Did the fall of the Berlin wall end the Cold War?
The fall of the Berlin Wall during the night from 9 to 10 November 1989 symbolised the end of the Cold War era for the whole world. It culminated in one of the most famous scenes in recent history. The Berlin Wall came down partly because of a bureaucratic accident but it fell amid a wave of revolutions that left the Soviet-led communist bloc teetering on the brink of collapse and helped define a new world order.
When the Berlin Wall fell, more than 2 million people from East Berlin visited West Berlin that weekend to participate in a celebration that was, one journalist wrote, “the greatest street party in the history of the world.” People used hammers and picks to knock away chunks of the wall–they became known as “mauerspechte,” or “wall woodpeckers”—while cranes and bulldozers pulled down section after section. Soon the wall was gone and Berlin was united for the first time since 1945. “Only today,” one Berliner spray-painted on a piece of the wall, “is the war really over.”
But was the Cold War really over?
Actually it wasn’t. The Cold War went subversive like a dormant virus, noticable only for those with a keen eye and a thorough understanding of world history. One of the KGB officers stationed in Dresden when the Berlin Wall fell, was Vladimir Putin.
When Putin later became president of the Russian Federation, he openly vowed to restore the greatness of the former Soviet Union and many of its principles, but the Western World wasn’t listening – western economy was great and Europe highly dependant on Russian gas. So when Putin said it out loud for the whole world to hear in his Famous Munich Speech (2007), NATO Secretary General Jaap de Hoop Scheffer reacted: ‘This is not constructive’ and the next day resumed business as usual. When Russia invaded Georgia (2008), annexed the Krim (2014) and openly defied the ‘free world’ by helping Assad in Syria, still the Western World did want to talk about a revival of the Cold War. It wasn’t until Putin invaded Ukraine that the Western World realized that the Cold War had never been gone.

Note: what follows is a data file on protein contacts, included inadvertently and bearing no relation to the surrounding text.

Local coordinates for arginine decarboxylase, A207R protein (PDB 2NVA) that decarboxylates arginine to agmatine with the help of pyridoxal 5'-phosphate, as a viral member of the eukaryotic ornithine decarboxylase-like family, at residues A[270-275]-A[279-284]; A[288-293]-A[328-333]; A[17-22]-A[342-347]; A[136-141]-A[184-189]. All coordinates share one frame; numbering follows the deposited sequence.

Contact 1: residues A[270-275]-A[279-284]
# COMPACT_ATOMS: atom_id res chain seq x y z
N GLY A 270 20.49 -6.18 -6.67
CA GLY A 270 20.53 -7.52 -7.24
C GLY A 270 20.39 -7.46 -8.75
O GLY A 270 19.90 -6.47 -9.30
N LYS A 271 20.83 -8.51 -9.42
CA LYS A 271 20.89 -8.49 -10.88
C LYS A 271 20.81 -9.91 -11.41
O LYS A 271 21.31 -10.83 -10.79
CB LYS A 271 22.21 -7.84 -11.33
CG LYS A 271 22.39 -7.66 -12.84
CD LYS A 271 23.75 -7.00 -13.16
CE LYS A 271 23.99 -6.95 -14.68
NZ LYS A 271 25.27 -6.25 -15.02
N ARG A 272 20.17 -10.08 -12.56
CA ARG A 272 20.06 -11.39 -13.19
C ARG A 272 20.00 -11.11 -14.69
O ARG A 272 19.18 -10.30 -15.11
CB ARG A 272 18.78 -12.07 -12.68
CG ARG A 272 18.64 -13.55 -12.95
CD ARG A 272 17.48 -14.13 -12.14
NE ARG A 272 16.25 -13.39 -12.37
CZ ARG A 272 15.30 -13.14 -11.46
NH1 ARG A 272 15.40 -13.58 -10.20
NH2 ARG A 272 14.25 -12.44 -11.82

Why was the Berlin Wall Build?
Following World War II, at the Yalta and Potsdam peace conferences, it was determined among the war’s victors that Germany’s territories would be split into four “Allied occupation zones.” The eastern part of the country went to the Soviet Union, while the western part went to the United States, Great Britain and eventually France. Berlin, as the capital, would be likewise split.
On May 23, 1949, the three Allied zones became the Federal Republic of Germany (FRG) while the former Soviet occupation zone became the German Democratic Republic (GDR) on Oct. 7, 1949.
Because the city of Berlin was located entirely within the Soviet zone of occupation, West Berlin became an island within Communist East Germany. The economy in West Germany, as a result of the help provided by its occupying forces, quickly grew. The opposite occurred in East Germany. Valuable assets were shipped back to the Soviet Union and economic recovery was slow and stagnant. With many East Berliners fleeing that situation, a physical barrier between the two sides of Berlin, known as the Berlin Wall (die Berliner Mauer), was built starting in August of 1961. It became an ugly scar on the German landscape and a symbol of division in the country.1What happened the day the wall fell, Time